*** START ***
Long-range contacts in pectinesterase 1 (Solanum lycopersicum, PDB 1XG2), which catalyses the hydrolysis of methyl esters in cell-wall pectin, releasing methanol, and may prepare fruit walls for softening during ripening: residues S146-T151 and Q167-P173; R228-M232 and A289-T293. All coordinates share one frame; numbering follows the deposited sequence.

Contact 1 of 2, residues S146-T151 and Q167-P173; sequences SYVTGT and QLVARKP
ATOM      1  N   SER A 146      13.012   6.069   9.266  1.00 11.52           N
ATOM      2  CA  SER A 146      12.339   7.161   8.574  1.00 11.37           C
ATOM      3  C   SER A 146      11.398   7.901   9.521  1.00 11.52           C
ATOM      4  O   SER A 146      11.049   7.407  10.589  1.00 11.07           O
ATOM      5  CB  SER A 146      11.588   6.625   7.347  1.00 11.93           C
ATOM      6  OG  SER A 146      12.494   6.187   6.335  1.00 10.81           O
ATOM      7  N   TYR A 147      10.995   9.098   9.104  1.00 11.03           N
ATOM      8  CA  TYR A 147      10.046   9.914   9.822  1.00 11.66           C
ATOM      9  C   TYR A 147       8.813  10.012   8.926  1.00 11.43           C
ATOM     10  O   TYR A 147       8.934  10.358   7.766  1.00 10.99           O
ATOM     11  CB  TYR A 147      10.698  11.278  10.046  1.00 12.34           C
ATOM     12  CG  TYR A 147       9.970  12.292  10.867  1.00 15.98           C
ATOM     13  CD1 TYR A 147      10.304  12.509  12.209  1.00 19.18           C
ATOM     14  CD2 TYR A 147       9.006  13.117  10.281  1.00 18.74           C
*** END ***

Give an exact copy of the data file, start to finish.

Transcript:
Long-range contacts in pectinesterase 1 (Solanum lycopersicum, PDB 1XG2), which catalyses the hydrolysis of methyl esters in cell-wall pectin, releasing methanol, and may prepare fruit walls for softening during ripening: residues S146-T151 and Q167-P173; R228-M232 and A289-T293. All coordinates share one frame; numbering follows the deposited sequence.

Contact 1 of 2, residues S146-T151 and Q167-P173; sequences SYVTGT and QLVARKP
ATOM      1  N   SER A 146      13.012   6.069   9.266  1.00 11.52           N
ATOM      2  CA  SER A 146      12.339   7.161   8.574  1.00 11.37           C
ATOM      3  C   SER A 146      11.398   7.901   9.521  1.00 11.52           C
ATOM      4  O   SER A 146      11.049   7.407  10.589  1.00 11.07           O
ATOM      5  CB  SER A 146      11.588   6.625   7.347  1.00 11.93           C
ATOM      6  OG  SER A 146      12.494   6.187   6.335  1.00 10.81           O
ATOM      7  N   TYR A 147      10.995   9.098   9.104  1.00 11.03           N
ATOM      8  CA  TYR A 147      10.046   9.914   9.822  1.00 11.66           C
ATOM      9  C   TYR A 147       8.813  10.012   8.926  1.00 11.43           C
ATOM     10  O   TYR A 147       8.934  10.358   7.766  1.00 10.99           O
ATOM     11  CB  TYR A 147      10.698  11.278  10.046  1.00 12.34           C
ATOM     12  CG  TYR A 147       9.970  12.292  10.867  1.00 15.98           C
ATOM     13  CD1 TYR A 147      10.304  12.509  12.209  1.00 19.18           C
ATOM     14  CD2 TYR A 147       9.006  13.117  10.281  1.00 18.74           C